Sunday, September 29, 2013

The Brownstone Campaign

This is an extended pitch for a wargame/pseudo-rpg campaign idea I had the other day.  I posted a shortened version of this on G+, but I wanted to work up something that would explain more of how I planned on running it.  The battles will be fought using Richard Borg's Battle Cry: 150th Civil War Anniversary Edition while the campaign will be resolved using a hand drawn map and a Matrix game.  It is obviously heavily inspired by Dave Wesely's Braunstein campaign.

The idea for the Brownstone Campaign is that it takes place in a valley in the fictional Cumberbatch mountain range.  The valley is dominated by the town of Brownstone, which controls a major rail station that runs the length of the valley and connects two parts of the Confederacy; however, Brownstone and the smaller towns in the Northern Cumberbatch are largely supporters of the Union, and Lincoln has ordered one of his generals to seize the valley.

Six players in my home group will take the role of both Union and Confederate generals.  Each side will have a major commander with a large force and two minor commanders with smaller forces.  These forces will be composed of varying amounts of Battle Cry infantry, artillery, and cavalry units.  The commanders themselves will have individual names, sub officers, and command values determined in advance of play.

Each turn for these guys represents one week of time, and they can move 1 point at a time. - unless their argument includes some reason they would be able to move faster.  Battles only occur when arguments say they do.  The goal is to get the most victory points by holding towns, winning battles, and completing other objectives, after 4 months.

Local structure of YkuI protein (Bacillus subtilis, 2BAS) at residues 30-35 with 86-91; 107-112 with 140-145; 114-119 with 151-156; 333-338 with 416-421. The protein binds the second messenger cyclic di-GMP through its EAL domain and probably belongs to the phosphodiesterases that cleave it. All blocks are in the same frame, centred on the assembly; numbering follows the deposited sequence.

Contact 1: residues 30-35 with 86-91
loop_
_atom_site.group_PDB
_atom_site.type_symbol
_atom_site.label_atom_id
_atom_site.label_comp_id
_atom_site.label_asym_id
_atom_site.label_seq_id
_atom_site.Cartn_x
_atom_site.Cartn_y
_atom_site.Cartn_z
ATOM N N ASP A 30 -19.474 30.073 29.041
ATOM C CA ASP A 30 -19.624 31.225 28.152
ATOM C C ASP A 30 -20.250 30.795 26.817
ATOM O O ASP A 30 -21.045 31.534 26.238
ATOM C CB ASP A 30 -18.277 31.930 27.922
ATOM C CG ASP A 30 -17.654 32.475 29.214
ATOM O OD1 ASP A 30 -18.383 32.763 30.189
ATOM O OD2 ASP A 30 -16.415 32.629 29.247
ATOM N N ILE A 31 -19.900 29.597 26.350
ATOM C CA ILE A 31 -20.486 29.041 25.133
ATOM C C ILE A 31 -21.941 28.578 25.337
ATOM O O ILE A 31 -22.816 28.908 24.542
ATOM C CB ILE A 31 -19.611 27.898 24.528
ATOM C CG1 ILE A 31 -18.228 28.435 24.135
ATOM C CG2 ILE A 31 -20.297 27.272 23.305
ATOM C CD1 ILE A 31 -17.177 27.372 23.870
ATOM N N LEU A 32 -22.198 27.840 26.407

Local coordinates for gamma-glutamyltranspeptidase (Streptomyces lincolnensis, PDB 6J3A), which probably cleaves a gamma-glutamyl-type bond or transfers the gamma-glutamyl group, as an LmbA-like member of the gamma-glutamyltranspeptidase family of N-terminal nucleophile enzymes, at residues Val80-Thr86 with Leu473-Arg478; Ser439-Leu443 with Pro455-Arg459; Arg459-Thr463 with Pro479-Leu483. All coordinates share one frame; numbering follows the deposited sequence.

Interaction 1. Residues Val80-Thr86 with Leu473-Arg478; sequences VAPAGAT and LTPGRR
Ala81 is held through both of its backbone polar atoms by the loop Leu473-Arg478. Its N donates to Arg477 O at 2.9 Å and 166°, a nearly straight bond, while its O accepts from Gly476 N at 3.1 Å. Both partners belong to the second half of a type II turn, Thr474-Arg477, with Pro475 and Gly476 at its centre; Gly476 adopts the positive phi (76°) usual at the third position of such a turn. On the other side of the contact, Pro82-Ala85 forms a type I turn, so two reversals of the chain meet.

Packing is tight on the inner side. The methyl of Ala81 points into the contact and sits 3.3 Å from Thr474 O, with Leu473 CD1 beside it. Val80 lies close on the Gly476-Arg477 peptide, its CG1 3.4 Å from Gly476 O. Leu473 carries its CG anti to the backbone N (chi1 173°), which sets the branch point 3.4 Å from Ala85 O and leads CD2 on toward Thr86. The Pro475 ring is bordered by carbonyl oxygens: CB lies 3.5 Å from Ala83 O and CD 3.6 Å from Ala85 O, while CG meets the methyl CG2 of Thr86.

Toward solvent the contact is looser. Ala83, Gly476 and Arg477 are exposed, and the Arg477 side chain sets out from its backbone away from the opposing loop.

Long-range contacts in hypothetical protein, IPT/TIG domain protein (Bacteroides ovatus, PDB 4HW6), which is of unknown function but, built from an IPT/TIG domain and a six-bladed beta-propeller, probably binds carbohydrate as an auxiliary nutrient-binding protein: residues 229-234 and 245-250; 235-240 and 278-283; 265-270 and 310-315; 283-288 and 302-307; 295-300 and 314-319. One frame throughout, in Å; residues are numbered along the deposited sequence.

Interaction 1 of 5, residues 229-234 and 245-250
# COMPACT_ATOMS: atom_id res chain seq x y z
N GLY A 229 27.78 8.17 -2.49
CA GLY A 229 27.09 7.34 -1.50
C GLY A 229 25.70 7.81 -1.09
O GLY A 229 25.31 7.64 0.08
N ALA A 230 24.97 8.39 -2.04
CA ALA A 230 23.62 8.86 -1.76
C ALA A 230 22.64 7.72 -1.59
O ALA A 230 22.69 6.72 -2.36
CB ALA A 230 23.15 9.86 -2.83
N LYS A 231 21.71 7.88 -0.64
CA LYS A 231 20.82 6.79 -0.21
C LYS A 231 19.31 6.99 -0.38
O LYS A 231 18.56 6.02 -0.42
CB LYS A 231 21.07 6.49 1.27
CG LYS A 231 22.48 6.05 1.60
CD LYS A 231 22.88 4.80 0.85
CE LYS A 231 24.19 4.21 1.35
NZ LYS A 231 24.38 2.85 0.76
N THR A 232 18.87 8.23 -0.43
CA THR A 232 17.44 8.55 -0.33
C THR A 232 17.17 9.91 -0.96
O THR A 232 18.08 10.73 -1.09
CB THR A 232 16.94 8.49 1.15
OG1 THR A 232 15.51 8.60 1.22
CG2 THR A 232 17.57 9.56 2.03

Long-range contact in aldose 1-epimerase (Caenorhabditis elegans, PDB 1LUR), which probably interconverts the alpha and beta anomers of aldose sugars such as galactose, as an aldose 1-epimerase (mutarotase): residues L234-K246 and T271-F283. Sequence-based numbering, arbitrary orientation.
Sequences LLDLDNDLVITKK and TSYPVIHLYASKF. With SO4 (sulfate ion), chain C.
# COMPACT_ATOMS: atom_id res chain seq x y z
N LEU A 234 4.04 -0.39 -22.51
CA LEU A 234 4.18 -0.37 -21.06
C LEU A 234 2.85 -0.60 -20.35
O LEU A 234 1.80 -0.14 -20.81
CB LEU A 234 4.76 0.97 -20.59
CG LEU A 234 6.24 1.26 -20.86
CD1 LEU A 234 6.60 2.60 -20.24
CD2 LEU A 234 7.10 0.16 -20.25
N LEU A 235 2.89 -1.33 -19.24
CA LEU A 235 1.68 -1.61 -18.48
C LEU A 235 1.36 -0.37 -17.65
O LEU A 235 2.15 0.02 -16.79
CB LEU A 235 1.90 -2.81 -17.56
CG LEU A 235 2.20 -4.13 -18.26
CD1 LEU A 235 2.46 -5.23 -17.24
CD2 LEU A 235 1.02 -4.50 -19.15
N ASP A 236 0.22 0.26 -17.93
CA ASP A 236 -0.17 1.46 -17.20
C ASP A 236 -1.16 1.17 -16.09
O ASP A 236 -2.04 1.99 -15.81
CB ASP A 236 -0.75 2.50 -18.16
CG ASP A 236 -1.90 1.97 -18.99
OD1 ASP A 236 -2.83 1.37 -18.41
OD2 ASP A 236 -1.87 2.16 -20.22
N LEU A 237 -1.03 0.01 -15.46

I'm going to draw a map of the valley that will contain c. 20 points or nodes.  Each point will have a board setup decided on in advance for use with battles, with the events of the campaign deciding which side enters from where.  Before a battle, I will secretly ask each commander involved what there general plan for the battle is, how many men they're willing to commit, and how many units they're willing to lose before giving up the field.  I'll use this information to place the units myself, taking into account the properties of different troops, commanders, and terrain in order to decide things like which of the two sides starts closest to the hill they both want to take.

Battles involving more than one general on a side will (until I can acquire another copy of the game) mean that only a small contingent of one commander's forces will appear on the field, and the battle will be controlled by the superior ranking officer (not the officer with the superior command score).

In addition to this, I plan on running a G+ game where players take the roles of one of the following people:
Abraham Lincoln (who is constantly wiring the union commanders with his instructions)
The Mayor of Brownstone
The Confederate "General" in charge of the administration of the Valley Department
an Abolitionist
the Editor of the Local Newspaper
Or others if someone has a better idea

The newspaper editor, the mayor, and any additional figures created by the players will have to roll to see what their loyalties are, since they are not immediately obvious here.

Between sessions of the wargame campaign, I'll contact them (either through hangout or play by post, not sure which yet) and inform them of what happened in the war.  They will in turn, give me a number of actions they wish to take - some of which will be in the past in order to catch the G+ timeline up with the wargame one.  I'm thinking these will also rely on the matrix formula but will be a great deal more freeform.  These players will want to win their own victory points based on their role, so the abolitionist wants to see the valley taken by the Union and to see the slaves held by the smallholders in the southern part of the valley freed, while the mayor simply wants to advance his political career.  This will obviously be harder to score.

Anybody have any thoughts/advice?

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